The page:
the prairie dog and ferret, while others roamed the prairie. Research a prairie
ecosystem at:
American Prairie Foundation
Prairie Plant Slide Show
Native American Prairies
Have students take a long sheet of paper and divide it horizontally into three
layers. On the bottom layer, ask them to draw the animals that would live
underground. In the middle and upper layers, ask them to draw the flora and
fauna you might find throughout the the prairie. Ask them to imagine these as
musical layers, as in Copland’s “Prairie Night.”
Middle & High School Extensions
Extension 1
Listen to Sade’s “Soldier of Love,” available from a link at (see the
“Curriculum Guide” tab).
Unit 3
Transforming Folk Songs
When Copland was commissioned to write Billy the
Kid he was given a book of old American cowboy folk
songs. He was inspired to incorporate them to give
authenticity to his truly American-sounding music.
However, Copland didn’t use them verbatim, but
rather transformed them using his own personal
composing style.
Discuss: Several times through this song, we encounter the lyrics, “…in the
Wild, Wild West, trying my hardest, doing my best to stay alive.”
With this line in mind, what kind of place was the Old West, according to Sade?
How did Sade create a musical texture (in the background music) that paints
the same picture as these words?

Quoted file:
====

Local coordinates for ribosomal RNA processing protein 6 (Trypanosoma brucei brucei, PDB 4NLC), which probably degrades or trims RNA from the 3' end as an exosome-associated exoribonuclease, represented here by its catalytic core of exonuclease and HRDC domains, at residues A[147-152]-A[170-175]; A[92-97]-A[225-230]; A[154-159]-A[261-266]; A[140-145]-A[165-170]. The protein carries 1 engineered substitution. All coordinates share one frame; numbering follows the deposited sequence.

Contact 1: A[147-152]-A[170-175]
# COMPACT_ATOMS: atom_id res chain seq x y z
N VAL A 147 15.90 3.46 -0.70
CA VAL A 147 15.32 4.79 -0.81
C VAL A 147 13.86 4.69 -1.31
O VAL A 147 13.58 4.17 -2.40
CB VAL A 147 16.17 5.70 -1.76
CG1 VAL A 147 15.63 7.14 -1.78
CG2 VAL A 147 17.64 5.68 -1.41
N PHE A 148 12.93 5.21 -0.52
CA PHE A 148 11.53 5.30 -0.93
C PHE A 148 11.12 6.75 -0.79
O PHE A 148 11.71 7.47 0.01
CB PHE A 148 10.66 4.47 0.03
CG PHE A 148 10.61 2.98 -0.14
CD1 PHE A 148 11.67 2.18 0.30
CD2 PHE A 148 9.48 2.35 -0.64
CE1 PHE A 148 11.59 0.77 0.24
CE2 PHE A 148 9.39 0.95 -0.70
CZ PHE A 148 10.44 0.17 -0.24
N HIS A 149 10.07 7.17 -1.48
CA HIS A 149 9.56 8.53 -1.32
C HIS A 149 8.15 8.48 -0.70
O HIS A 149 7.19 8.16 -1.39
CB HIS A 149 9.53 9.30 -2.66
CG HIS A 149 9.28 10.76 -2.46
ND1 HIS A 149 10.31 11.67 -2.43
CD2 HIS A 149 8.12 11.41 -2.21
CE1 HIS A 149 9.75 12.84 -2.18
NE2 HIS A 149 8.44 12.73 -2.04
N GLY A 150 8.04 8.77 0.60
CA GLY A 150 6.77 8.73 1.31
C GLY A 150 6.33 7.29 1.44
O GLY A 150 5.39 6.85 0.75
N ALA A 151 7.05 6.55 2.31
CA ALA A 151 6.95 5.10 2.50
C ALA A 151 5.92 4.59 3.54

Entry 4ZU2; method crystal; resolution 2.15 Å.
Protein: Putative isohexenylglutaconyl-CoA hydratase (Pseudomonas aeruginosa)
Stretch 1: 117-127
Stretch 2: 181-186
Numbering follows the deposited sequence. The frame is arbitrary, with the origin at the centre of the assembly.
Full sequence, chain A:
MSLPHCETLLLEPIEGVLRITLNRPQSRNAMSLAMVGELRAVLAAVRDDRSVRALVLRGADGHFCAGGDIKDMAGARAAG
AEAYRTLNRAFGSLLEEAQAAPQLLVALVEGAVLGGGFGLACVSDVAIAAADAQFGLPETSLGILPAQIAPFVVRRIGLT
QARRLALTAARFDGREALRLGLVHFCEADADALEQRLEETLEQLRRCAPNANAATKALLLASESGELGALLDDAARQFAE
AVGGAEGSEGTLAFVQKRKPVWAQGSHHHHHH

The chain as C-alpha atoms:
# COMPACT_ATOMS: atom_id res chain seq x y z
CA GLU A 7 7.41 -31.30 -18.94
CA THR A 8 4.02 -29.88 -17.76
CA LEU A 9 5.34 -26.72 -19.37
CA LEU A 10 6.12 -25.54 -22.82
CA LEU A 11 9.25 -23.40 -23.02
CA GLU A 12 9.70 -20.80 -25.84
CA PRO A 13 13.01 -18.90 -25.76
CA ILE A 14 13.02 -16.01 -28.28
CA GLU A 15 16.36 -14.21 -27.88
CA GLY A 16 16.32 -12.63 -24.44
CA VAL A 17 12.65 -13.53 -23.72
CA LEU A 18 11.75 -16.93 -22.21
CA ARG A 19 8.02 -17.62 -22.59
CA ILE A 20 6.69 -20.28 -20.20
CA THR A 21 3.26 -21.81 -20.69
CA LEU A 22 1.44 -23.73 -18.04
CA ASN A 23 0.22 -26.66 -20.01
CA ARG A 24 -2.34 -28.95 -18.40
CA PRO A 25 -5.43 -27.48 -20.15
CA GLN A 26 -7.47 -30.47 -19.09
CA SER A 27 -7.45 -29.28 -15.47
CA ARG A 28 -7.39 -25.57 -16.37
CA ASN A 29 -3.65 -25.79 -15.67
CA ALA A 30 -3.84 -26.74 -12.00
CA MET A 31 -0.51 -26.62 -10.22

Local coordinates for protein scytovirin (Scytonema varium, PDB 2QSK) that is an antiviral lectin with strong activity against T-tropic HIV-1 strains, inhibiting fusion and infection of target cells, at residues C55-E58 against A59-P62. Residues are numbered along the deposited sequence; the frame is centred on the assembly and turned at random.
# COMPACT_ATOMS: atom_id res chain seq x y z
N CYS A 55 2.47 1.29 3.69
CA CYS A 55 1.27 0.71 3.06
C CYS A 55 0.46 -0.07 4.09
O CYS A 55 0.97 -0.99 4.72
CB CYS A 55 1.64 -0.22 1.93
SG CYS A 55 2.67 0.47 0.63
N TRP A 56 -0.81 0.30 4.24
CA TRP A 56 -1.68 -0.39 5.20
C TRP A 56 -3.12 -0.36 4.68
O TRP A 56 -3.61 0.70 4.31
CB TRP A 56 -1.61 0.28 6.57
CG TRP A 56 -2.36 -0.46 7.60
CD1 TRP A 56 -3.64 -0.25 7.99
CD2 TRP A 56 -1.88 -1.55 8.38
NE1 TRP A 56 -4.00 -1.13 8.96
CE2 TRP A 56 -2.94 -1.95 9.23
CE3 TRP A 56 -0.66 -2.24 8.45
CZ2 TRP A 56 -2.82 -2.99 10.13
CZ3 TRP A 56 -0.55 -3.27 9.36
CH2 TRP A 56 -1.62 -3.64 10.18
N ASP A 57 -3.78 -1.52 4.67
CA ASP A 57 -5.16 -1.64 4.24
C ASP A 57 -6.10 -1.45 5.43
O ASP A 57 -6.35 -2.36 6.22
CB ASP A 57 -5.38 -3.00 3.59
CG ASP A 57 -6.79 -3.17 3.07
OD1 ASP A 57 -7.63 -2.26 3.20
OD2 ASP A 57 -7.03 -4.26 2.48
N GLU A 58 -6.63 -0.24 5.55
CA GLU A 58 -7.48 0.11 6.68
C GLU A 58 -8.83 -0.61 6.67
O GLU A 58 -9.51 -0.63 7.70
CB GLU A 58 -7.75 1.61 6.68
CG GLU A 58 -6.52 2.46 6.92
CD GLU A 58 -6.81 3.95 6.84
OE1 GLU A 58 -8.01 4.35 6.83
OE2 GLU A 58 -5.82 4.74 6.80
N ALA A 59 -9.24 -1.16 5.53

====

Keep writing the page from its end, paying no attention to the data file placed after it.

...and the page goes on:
Which movement of Billy the Kid depicts the Old West in the same light Sade
does? Which movements present the Old West experience in a different light?
Extension 2
American Experience executive producer Mark Samels stated, "The West is a
place of mystery, a place of extremes.”
How does Copland portray the “extremes” of the Old West experience in his
“Git Along, Little Dogies” (Track 21)
Activity 1
What Is a Folk Song?
(10 minutes)
Folk songs are melodies made up by everyday people to be sung by everyday
people and they get passed down through the generations in the oral
tradition. Sung nursery rhymes are examples of folk songs that children
usually know. For example, “Ring Around the Rosie,” “Hush Little Baby,” and
“Bingo” are all children’s folk songs.
Form a group to brainstorm (and sing): What folk songs or nursery rhymes
do we know? How did we learn them? Do some of us know different
versions? If so, how do you think that happens?
m Discuss nursery rhymes: What are some things nursery rhymes have in
common? How do they compare to songs by professional singers on the
radio? Responses may include: catchy, memorable, singable by nonprofessionals, simple, repetitive, small range of notes.
Activity 3
Activity 2
Learning Folk Songs Used by Aaron Copland
(15 minutes)
Aaron Copland turned to cowboy songs to help create the musical world of the
American West. Listen to a few of the songs he used. Once you are familiar with
them, try singing and/or playing the melodies.
Transforming Melodies
(20 minutes)
Folk songs typically take on variation through the oral tradition. However,
composers like Copland sometimes borrow traditional folk melodies, but make
them their own using musical transformations.
What are some ways you could transform or change a melody besides
changing the words? How could you change the notes? Responses may
include: switch the order, notes go up instead of down, or use a different rhythm.